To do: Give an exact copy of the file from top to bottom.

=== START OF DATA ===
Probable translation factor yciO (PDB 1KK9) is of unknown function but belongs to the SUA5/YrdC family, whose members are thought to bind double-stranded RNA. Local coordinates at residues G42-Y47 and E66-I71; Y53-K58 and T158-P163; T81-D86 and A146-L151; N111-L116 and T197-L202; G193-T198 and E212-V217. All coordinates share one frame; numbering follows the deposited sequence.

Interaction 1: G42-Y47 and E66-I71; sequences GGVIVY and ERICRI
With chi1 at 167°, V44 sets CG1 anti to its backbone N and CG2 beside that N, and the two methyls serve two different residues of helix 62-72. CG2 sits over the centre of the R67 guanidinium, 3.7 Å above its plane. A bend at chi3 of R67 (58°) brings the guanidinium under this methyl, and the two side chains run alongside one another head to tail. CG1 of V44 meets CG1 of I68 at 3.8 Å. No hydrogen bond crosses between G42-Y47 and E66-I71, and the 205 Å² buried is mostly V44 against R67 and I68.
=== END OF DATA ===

Probable translation factor yciO (PDB 1KK9) is of unknown function but belongs to the SUA5/YrdC family, whose members are thought to bind double-stranded RNA. Local coordinates at residues G42-Y47 and E66-I71; Y53-K58 and T158-P163; T81-D86 and A146-L151; N111-L116 and T197-L202; G193-T198 and E212-V217. All coordinates share one frame; numbering follows the deposited sequence.

Interaction 1: G42-Y47 and E66-I71; sequences GGVIVY and ERICRI
With chi1 at 167°, V44 sets CG1 anti to its backbone N and CG2 beside that N, and the two methyls serve two different residues of helix 62-72. CG2 sits over the centre of the R67 guanidinium, 3.7 Å above its plane. A bend at chi3 of R67 (58°) brings the guanidinium under this methyl, and the two side chains run alongside one another head to tail. CG1 of V44 meets CG1 of I68 at 3.8 Å. No hydrogen bond crosses between G42-Y47 and E66-I71, and the 205 Å² buried is mostly V44 against R67 and I68.